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Jenny joins Kitty and gazes out the window at Baldry Court, which architects transformed after Chris... (full context)
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Jenny feels offended by the beauty, however, because like many other Englishwomen, she is “wishing for... (full context)
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After Kitty wails to Jenny, “Ah, don’t begin to fuss” about Chris’s whereabouts, she studies her reflection in a hand-mirror... (full context)
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Jenny believes that they have “made happiness inevitable” for Chris, because he is so “visibly contented.”... (full context)
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Jenny cherishes Chris’s happiness because she believes that he isn’t like other men. They’d played together... (full context)
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...used to an expensive standard of living. Later, his little son Oliver died. It became Jenny and Kitty’s job, then, to make up for Chris’s lack of freedom and joy “by... (full context)
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Jenny’s reflections are interrupted by the parlourmaid entering with someone’s card—a visitor has arrived. The visitor... (full context)
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At the top of the staircase, Kitty and Jenny look down and see a middle-aged woman in a yellow raincoat, unfashionable hat, and muddy... (full context)
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...her maid, she explains, that Kitty doesn’t know about Chris—that he’s been hurt. Kitty’s and Jenny’s eyes meet in amusement—they both know this can’t be true, because the War Office would... (full context)
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Jenny can’t help feeling put off by the accusatory way Kitty begins interrogating the woman. When... (full context)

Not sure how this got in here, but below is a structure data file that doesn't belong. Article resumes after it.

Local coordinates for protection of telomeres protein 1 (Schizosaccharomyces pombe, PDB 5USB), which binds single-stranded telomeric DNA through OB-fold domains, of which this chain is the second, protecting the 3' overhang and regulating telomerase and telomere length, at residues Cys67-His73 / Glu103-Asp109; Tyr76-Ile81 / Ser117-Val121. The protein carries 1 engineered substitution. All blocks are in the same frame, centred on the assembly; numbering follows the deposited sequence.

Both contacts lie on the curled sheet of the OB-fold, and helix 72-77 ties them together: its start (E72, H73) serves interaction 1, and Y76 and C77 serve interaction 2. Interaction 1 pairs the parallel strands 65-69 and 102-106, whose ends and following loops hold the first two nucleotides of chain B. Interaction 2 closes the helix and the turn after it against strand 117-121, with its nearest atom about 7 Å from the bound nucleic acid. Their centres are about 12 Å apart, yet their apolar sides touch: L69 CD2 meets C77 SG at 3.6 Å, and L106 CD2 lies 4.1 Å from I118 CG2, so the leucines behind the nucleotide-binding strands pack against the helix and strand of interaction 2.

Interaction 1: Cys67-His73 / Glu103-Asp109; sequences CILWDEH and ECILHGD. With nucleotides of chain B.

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...Kitty accuses the woman of trying to defraud them and dismisses her in shrill tones. Jenny feels ashamed that such an incident is connected to Chris, and she is touched by... (full context)
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After a while, Jenny tells Kitty that Kitty wasn’t of much help in clearing this up. Kitty knows that... (full context)
Chapter 2 
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...letter postmarked from France, written by Frank Baldry, a clergyman cousin of Chris. He informs Jenny that Chris has suffered shell-shock and is in “a very strange state.” Chris had telegrammed... (full context)
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...advised Frank to take Chris home for the time being. In the letter, Frank urges Jenny to prepare Kitty for the coming shock. Kitty reads over Jenny’s shoulder and complains that... (full context)
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...sleepy, contented smile. Seeing that part of his brown and gold hair has turned silver, Jenny cries out, and Chris turns to greet her. Jenny feels ashamed to be visibly 35,... (full context)
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When Chris goes to dress for dinner, he initially starts toward his old bedroom, but Jenny holds him back. Kitty rushes over to guide him in the right direction, but they... (full context)
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Over dinner, Chris talks cheerfully of childhood memories, but Jenny feels grieved, because Chris keeps staring at and caressing familiar objects. Jenny sees that Baldry... (full context)
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After dinner, Kitty scolds Jenny for playing Beethoven (“German music”) on the piano, so she switches to a cheerier piece... (full context)